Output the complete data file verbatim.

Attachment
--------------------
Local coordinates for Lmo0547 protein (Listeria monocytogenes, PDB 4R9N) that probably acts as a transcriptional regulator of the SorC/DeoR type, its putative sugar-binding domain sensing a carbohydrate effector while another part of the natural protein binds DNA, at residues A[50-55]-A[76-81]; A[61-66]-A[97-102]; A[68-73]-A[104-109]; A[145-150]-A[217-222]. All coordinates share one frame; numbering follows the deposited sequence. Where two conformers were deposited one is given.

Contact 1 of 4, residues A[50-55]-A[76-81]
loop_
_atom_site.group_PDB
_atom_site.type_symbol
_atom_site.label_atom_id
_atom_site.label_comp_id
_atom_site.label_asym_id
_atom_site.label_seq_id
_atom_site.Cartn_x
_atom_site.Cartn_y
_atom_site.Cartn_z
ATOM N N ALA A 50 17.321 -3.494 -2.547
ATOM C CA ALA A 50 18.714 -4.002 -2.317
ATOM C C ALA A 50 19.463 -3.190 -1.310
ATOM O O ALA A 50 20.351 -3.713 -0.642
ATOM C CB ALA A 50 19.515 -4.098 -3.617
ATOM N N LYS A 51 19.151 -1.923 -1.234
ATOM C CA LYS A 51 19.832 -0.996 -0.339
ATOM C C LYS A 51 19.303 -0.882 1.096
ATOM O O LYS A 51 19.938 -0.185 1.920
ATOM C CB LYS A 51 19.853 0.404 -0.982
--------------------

Local coordinates for Lmo0547 protein (Listeria monocytogenes, PDB 4R9N) that probably acts as a transcriptional regulator of the SorC/DeoR type, its putative sugar-binding domain sensing a carbohydrate effector while another part of the natural protein binds DNA, at residues A[50-55]-A[76-81]; A[61-66]-A[97-102]; A[68-73]-A[104-109]; A[145-150]-A[217-222]. All coordinates share one frame; numbering follows the deposited sequence. Where two conformers were deposited one is given.

Contact 1 of 4, residues A[50-55]-A[76-81]
loop_
_atom_site.group_PDB
_atom_site.type_symbol
_atom_site.label_atom_id
_atom_site.label_comp_id
_atom_site.label_asym_id
_atom_site.label_seq_id
_atom_site.Cartn_x
_atom_site.Cartn_y
_atom_site.Cartn_z
ATOM N N ALA A 50 17.321 -3.494 -2.547
ATOM C CA ALA A 50 18.714 -4.002 -2.317
ATOM C C ALA A 50 19.463 -3.190 -1.310
ATOM O O ALA A 50 20.351 -3.713 -0.642
ATOM C CB ALA A 50 19.515 -4.098 -3.617
ATOM N N LYS A 51 19.151 -1.923 -1.234
ATOM C CA LYS A 51 19.832 -0.996 -0.339
ATOM C C LYS A 51 19.303 -0.882 1.096
ATOM O O LYS A 51 19.938 -0.185 1.920
ATOM C CB LYS A 51 19.853 0.404 -0.982